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Opposition rivals turned allies hope to unseat Modi in Delhi

Swati Gupta, Bloomberg News on

Published in News & Features

Two key opposition parties are hailing their alliance in India’s capital Delhi, and hoping they can deny Prime Minister Narendra Modi and his party a third consecutive clean sweep of the region in the ongoing elections.

Delhi, the administrative heart of the country, is a high stakes battle between former bitter rivals, the Indian National Congress and the Aam Aadmi Party, now allied against Modi’s Bharatiya Janata Party. The Congress party is contesting three of Delhi’s seven constituencies, with the AAP fielding candidates in the other four.

“In the symbol of the hand, there is a broom,” Rahul Gandhi, a top leader in the Congress party, told supporters at a political rally last week in Delhi, referring to the electoral symbols of the two parties.

Gandhi added that only by voting for the alliance can the country’s constitution be preserved. “All of us and our party workers have come together to protect the constitution,” he said.

The opposition has claimed that Modi’s calls for a 400-seat parliamentary super majority are signs that the BJP intends to amend the constitution and remove references to secularism and ditch the country’s expansive affirmative action programs. Modi and the BJP have denied those charges and described them as scaremongering.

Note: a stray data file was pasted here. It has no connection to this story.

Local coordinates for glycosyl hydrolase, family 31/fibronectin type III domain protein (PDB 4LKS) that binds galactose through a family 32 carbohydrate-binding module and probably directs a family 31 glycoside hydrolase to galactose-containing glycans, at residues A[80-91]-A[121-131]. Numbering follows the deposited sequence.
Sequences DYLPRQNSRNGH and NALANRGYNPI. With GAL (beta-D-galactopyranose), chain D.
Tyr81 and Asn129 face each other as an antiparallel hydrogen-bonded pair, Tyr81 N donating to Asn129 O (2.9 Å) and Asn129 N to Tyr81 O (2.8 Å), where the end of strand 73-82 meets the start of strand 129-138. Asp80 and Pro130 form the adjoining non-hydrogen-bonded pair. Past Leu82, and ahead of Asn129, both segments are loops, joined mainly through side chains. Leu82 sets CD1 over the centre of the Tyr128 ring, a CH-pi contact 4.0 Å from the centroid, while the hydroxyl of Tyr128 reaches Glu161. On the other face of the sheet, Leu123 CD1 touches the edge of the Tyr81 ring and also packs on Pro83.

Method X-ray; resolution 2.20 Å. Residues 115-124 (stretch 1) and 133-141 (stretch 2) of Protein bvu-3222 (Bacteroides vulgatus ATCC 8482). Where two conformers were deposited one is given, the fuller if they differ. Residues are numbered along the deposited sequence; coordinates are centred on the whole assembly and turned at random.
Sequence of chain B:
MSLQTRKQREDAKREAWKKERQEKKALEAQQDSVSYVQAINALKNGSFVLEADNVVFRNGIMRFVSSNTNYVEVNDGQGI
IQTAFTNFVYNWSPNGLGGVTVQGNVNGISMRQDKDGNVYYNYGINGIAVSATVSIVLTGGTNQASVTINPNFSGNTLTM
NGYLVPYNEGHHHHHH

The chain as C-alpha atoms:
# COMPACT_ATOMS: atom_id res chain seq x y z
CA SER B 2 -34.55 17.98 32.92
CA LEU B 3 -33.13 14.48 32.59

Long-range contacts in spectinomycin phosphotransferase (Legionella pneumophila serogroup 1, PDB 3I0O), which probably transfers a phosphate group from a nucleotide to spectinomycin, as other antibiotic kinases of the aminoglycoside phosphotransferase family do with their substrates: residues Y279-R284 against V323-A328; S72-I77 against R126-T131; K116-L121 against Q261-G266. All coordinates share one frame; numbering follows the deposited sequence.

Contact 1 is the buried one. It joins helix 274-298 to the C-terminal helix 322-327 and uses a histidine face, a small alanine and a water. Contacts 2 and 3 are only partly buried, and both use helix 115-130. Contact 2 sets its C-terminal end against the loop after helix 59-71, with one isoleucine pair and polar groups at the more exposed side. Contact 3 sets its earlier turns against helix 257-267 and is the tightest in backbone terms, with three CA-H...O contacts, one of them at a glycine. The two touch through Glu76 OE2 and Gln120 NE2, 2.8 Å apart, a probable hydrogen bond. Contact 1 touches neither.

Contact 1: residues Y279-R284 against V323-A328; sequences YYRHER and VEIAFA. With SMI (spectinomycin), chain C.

The opposition alliance recently received a shot in the arm after Arvind Kejriwal, the Delhi chief minister and leader of the Aam Aadmi Party, or the Common Man’s Party, was released on bail to allow him to campaign. He has been accused of corruption in a now defunct liquor license scheme, charges he’s denied and has said are politically motivated. A popular leader, Kejriwal stormed to power in Delhi after winning two consecutive legislative elections and shares control of the capital with the federal government.


In his campaign rallies, Kejriwal has tried to highlight bread and butter issues to supporters.

“People are so angry in this country with Modi. Prices have risen so much,” Kejriwal said at an event earlier this week, where he was campaigning on behalf of one of the Congress party’s three candidates. “Salaries are not increasing and people are losing their jobs. Our kids are sitting at home.”

To maintain their advantage, and inject some fresh momentum, the BJP has chosen to field fresh candidates in six out of the seven constituencies in Delhi. The party is hoping rallies and roadshows — being held early in the morning and at dusk to avoid scorching temperatures — from Modi and other star campaigners will boost the credentials of the new candidates.

One of those, Home Minister Amit Shah, widely seen as Modi’s right hand man, arrived an hour late to his rally this week in Delhi to loud cheers from the party’s supporters. Shah accused the opposition of corruption, doing little to combat terrorism and not supporting the cause of building a temple dedicated to the Hindu god Ram, where a medieval mosque once stood. Modi consecrated the temple earlier this year in a lavish ceremony mostly boycotted by the opposition.


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